Photo by Faryal Diwan
Photo by Faryal Diwan

Before corporate ice-cream pushcarts dominated the summer streets, there were old-school kulfi-walas. In fact, for generations, summers were officially marked by the trilling bicycle bells and naarays of the kulfi-wala. “When I was a young girl, I’d rush to the balcony shouting down to the kulfi-wala to stop. Then my brothers would bring back a haul of the kulfis,” my grandmother tells me.

While kulfis are still popular — Ice Berg’s crunch kulfi is the go-to dessert at most shaadis in Karachi — the kulfi cart has disappeared from the streets. “People are more drawn to company names and ice cream brands now, which are considered more hygienic and better,” says Ayesha, a home cook. “Plus, the kulfi from the cart wasn’t as creamy or of high quality as the ones you’d get at shops such as Ice Berg and Rajoo. They were watered down versions of the creamy kulfi.”

While often described as the Eastern version of ice cream, kulfi is in a league of its own — as anyone who has had the genuine, old-school dessert can attest. Creamier and denser than ice cream, kulfi isn’t churned or whipped and it is considered in a category of its own, distinct from its confectionery cousin.

Created in Mughal kitchens in the 16th century, kulfi is first mentioned in the Aaieen-i-Akbari, part of the Akbarnama and written during Emperor Akbar’s reign by his court historian, Abul Fazl. While this particular volume documents the administrative details of Akbar’s court, it also includes descriptions of food prepared in the royal kitchen.

Wow guests this Eid with this classic, summery treat

Even though the first recorded mention of kulfi is during the Mughal era, the dessert probably has its roots in Persian dessert. The word kulfi is derived from ‘qulfe’ — the Persian word for the cone-shaped moulds kulfi is frozen in — which were used as early as the 13th century to freeze sherbet, using Himalayan ice.

Kulfi is also similar to falooda and sorbet, which were made as far back as 2,500 years ago in the cooler regions of Iran and Samarkand. Mughal imperial cooks were probably influenced by such Persian desserts and added their own twists and interpretations to it.

Instead of freezing kulfi in snow or ice, royal cooks used the Arab technique of using saltpetre to freeze a mixture of condensed milk, saffron and pistachio, and creating, in the process, the kulfi we know and love today.

Kulfi

These indulgent and creamy kulfis are a great summer treat or a welcome addition to the Eid table. I’ve made three flavours here: the traditional pistachio, almond and rose.

Feel free to play around with the basic recipe more: add pine nuts or walnuts for a rich, nutty flavour or blend in chopped strawberries or mangoes for a fruity twist on the traditional. These can be made a week or more in advance.

Recipe (Makes 24)

600 ml milk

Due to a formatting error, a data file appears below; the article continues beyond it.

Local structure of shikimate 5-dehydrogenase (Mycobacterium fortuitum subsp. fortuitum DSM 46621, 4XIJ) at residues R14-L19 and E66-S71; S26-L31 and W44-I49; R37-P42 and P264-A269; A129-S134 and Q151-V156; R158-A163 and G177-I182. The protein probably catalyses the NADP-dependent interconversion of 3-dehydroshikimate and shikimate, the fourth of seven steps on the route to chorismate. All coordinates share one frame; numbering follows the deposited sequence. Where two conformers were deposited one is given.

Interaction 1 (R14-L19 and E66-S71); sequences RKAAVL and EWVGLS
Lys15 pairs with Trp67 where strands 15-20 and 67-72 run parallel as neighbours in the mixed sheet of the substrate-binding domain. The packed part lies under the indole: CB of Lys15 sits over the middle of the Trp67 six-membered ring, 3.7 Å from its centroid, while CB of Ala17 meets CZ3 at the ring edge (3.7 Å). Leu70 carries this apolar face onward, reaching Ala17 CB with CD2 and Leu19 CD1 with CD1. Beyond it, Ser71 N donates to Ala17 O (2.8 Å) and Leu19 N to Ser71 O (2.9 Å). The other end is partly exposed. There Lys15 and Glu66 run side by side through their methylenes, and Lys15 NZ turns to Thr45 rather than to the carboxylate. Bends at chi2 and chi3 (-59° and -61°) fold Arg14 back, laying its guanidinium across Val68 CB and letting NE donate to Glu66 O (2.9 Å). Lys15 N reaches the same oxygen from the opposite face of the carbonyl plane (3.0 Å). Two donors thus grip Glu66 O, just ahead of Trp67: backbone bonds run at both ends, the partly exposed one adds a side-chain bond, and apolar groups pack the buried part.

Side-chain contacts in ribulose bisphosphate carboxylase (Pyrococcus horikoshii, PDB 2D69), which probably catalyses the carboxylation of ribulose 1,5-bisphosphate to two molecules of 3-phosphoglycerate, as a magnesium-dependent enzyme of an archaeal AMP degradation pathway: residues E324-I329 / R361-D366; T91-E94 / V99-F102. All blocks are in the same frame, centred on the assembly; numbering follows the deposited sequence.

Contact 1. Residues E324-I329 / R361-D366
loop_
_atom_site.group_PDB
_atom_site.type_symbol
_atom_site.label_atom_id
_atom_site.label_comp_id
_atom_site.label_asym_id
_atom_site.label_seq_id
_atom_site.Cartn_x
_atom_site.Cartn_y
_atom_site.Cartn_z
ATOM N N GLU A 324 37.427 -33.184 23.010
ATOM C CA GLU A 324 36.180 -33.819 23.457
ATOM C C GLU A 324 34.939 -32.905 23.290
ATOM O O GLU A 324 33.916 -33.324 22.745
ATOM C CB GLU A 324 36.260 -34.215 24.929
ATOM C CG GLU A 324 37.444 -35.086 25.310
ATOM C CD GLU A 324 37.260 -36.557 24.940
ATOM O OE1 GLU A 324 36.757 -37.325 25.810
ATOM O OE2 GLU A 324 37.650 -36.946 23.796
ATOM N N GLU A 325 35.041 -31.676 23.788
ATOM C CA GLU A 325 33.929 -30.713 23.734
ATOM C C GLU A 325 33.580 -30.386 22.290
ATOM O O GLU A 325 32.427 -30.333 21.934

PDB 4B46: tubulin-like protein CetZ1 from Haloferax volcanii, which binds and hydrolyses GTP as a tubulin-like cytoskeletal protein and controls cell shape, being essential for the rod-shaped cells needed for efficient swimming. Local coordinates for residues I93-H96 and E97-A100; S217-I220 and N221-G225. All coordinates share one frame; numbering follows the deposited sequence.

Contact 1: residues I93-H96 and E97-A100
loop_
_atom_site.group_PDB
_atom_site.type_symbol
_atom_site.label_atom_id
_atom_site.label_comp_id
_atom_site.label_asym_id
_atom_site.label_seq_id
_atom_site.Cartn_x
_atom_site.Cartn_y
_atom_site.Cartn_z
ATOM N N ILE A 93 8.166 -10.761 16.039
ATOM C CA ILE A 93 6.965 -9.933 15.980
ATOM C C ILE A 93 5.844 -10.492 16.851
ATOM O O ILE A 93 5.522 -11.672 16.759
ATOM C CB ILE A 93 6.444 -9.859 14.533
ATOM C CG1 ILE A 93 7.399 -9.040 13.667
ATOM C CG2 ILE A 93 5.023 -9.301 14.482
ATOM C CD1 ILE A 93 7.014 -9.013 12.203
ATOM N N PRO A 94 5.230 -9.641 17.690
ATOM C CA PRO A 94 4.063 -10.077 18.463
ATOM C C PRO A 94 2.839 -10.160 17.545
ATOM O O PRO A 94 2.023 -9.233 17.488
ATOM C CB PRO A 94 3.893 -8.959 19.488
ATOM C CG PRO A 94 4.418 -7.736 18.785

600 ml malai/cream
1 ½ tablespoons ground cardamom (optional)
300 ml condensed milk
30g pistachio nuts
30g almond nuts
Rose syrup/Rooh Afza/Jam-e-Shirin to taste

Method

Pour the milk in a saucepan. Slowly bring it to a boil. Set aside to cool until it is lukewarm. Fold the malai, stirring well. Bring it to a boil slowly over low heat and let it cook for a few minutes. Please note that if you heat the malai up too quickly, it’ll curdle.

Add the condensed milk and the cardamom (if choosing to do so) and then continue to cook over low heat until it comes to a boil. Take off heat.

Separate the mixture into three separate bowls. Finely crush pistachios and the almonds separately in a mortar pestle. Set it aside. In one bowl, fold in the crushed almonds; in the second, add the crushed pistachio; and in a third, stir in the rose syrup.

Mix well and then set aside to cool.

Divide and pour the mixtures into 24 moulds. Seal the moulds with the lids and wrap elastic bands around them to ensure the lid stays secure. Place the moulds in the kulfi stand. Freeze overnight.

When ready to serve, dip the moulds in hot water for two seconds. Rotate the moulds in between your hands for a few seconds, then flip them upside down to slide the kulfi out. Sprinkle with chopped almonds and pistachios before serving.

Published in Dawn, EOS, April 7th, 2024

Editorial

Ominous demands
Updated 18 May, 2024

Ominous demands

The federal government needs to boost its revenues to reduce future borrowing and pay back its existing debt.
Property leaks
18 May, 2024

Property leaks

THE leaked Dubai property data reported on by media organisations around the world earlier this week seems to have...
Heat warnings
18 May, 2024

Heat warnings

STARTING next week, the country must brace for brutal heatwaves. The NDMA warns of severe conditions with...
Dangerous law
Updated 17 May, 2024

Dangerous law

It must remember that the same law can be weaponised against it one day, just as Peca was when the PTI took power.
Uncalled for pressure
17 May, 2024

Uncalled for pressure

THE recent press conferences by Senators Faisal Vawda and Talal Chaudhry, where they demanded evidence from judges...
KP tussle
17 May, 2024

KP tussle

THE growing war of words between KP Chief Minister Ali Amin Gandapur and Governor Faisal Karim Kundi is affecting...